Billy Bingham ‘a genius and the best manager we ever had’

Billy Bingham has been praised as a “genius” and the “best Northern Ireland manager ever” following his death on Thursday by another Spirit of ‘82 legend Gerry Armstrong.

By Mark Rainey
Friday, 10th June 2022, 11:17 pm
Updated Friday, 10th June 2022, 11:50 pm

The 90-year-old former Everton and Sunderland outside right, who would go on to lead Northern Ireland to back to back World Cup tournaments in the 1980s, had been diagnosed with dementia in 2006.

In a statement on Friday, Bingham’s son David said: “Dad was diagnosed with dementia back in 2006 and I think it is a tribute to his will that he managed another 16 years from that diagnosis to the time he passed away.

“He passed away peacefully last night at 10.30pm in a care home in Southport. We are very proud of all our dad achieved.”

Sign up to our daily newsletter

Manager Billy Bingham with Pat Jennings celebrate Northern Ireland qualifying for the 1986 World Cup finals in Mexico. Pacemaker

Bingham had also been part of the Northern Ireland side which reached the quarter-finals of the 1958 World Cup, only to lose to France.

He was awarded an MBE for services to football in 1981, left the Northern Ireland job in 1993 and later worked as director of football at Blackpool FC.

Gerry Armstrong described his former international boss as a master tactician who knew how to build a team and how get the very best from his players.

“He more than over-achieved – he was just incredible. But we wanted to play for him and that was the key for me. All the players wanted to play for him, they listened to him, they trusted him, they believed in him, and that is why we had that spirit, why we had that team and that bond,” he said.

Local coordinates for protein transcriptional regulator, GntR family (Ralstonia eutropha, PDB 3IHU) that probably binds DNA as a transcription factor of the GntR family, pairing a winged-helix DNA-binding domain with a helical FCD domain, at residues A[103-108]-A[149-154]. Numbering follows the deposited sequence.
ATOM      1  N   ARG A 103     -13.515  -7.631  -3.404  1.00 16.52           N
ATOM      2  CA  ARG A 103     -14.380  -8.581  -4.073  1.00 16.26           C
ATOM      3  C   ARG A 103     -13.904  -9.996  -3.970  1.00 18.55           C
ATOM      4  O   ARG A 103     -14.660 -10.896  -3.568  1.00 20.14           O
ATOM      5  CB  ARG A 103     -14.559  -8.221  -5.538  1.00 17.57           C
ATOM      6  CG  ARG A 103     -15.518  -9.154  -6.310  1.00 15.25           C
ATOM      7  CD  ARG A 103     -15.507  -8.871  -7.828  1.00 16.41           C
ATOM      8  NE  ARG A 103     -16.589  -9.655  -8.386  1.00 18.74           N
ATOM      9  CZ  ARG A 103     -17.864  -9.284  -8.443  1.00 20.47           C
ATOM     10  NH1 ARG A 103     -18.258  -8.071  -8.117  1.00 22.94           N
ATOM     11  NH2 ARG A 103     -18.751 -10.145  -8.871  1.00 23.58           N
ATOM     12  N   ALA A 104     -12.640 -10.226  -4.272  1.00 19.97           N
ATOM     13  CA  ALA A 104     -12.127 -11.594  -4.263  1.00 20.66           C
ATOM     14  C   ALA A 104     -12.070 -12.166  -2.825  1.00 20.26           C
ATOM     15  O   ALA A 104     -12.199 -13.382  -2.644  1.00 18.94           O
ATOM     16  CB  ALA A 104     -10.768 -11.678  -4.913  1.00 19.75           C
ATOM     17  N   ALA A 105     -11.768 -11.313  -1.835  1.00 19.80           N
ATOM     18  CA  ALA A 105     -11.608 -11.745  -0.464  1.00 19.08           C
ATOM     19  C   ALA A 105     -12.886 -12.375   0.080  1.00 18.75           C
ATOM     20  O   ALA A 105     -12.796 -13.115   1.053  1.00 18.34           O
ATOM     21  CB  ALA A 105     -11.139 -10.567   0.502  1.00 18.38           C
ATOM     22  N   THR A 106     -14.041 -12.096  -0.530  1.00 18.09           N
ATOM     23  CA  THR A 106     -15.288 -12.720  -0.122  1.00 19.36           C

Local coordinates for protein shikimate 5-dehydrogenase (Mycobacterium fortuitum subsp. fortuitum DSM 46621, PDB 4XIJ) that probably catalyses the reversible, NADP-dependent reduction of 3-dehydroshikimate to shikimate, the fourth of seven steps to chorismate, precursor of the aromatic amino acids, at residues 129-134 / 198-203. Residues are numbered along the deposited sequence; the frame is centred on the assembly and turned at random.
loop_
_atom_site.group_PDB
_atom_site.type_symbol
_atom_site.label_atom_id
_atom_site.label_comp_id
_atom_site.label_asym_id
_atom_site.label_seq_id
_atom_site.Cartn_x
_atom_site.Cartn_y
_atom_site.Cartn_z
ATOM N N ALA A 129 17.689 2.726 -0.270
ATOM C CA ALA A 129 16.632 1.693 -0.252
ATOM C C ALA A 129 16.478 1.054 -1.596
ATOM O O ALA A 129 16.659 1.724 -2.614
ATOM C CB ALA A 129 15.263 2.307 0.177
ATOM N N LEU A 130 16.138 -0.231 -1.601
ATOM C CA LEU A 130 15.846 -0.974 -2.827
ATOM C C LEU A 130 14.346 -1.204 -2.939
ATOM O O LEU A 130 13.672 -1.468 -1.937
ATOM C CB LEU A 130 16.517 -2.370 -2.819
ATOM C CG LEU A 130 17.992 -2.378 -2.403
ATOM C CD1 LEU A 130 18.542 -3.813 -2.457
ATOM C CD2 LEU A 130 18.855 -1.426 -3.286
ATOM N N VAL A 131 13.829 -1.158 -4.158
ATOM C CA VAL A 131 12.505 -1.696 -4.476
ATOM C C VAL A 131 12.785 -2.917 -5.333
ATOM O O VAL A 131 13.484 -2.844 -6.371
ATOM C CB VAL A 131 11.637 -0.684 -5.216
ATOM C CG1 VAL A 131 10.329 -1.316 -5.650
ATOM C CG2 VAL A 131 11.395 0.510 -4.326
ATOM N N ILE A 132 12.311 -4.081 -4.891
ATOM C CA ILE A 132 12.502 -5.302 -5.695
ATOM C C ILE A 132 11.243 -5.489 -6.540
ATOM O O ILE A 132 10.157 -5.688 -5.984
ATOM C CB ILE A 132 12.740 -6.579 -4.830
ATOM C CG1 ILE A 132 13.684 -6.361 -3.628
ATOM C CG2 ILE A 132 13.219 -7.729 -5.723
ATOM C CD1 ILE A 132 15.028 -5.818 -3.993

“We had total respect for him. For us to start and do what we did, and the matches that we won. We qualified out of a group with Sweden and Portugal to go to the World Cup [in 1982]. Huge nations in football and yet we beat them.”

Gerry said Billy Bingham was a master at moving players into different positions to strengthen a team.

“These were all strokes of genius. He know where to strengthen the team and he knew where the opposition had weaknesses, and he told us ‘this is how you beat them.’

“And his motivational speeches were brilliant. But it wasn’t just that – he did tell you ‘this is how you can break them down,’ and then when you actually go out and do it, you realise that he’s telling the truth.

“We all believed in each other and that team was unbeaten at Windsor Park for nearly six years – and we played England, Portugal, Germany, some of the biggest nations in the world, and nobody wanted to play us at Windsor Park.

“And we are the only team in a major tournament to beat Germany home and away. Nobody has ever beaten Germany home and away. Those are fantastic memories for me.”

“In my opinion, and I am convinced, he we the best manager we ever had – there is nobody can get anywhere near him. The spirit of ‘82 was something special and it went on for a long time.”

He added: “For a population of what we had, to do what he did during that six-year period that I played for Billy (1980-1986), winning the British Championships in 1980 outright, and then win it again in 1984 outright, then 1982 World Cup qualified, 1986 World Cup qualified back to back, and then beat Germany home and away, I mean that is just incredible.”

Gerry, who played gaelic football and hurling for Antrim in the early 1970s, was best man at Billy Bingham’s wedding.

He said any allegations that Bingham engaged in sectarian behaviour are nonsense, and added: “I can 100% confirm that there was never any sectarianism that went on in our squad, ever.

“Billy picked his best team regardless of who they were or what they were or where they were from, and that was always the way.”

Gerry also pointed out that “the whole of Ireland celebrated” what the Northern Ireland team was achieving in 1982.

“The politicians could never do what we did and that is a credit to the manager,” he added.

Tributes to Bingham have poured in from right across the UK, including the many clubs he was associated with as both player and manager – Glentoran, Linfield, Sunderland, Everton, Southport, Luton Town and Plymouth Argyle.

Speaking to BBC Radio Merseyside, another former Northern Ireland manager Bryan Hamilton said: “He was in love with Everton. I think he was very proud of being the manager of Everton and it was just a shame that it wasn’t more successful than it was.”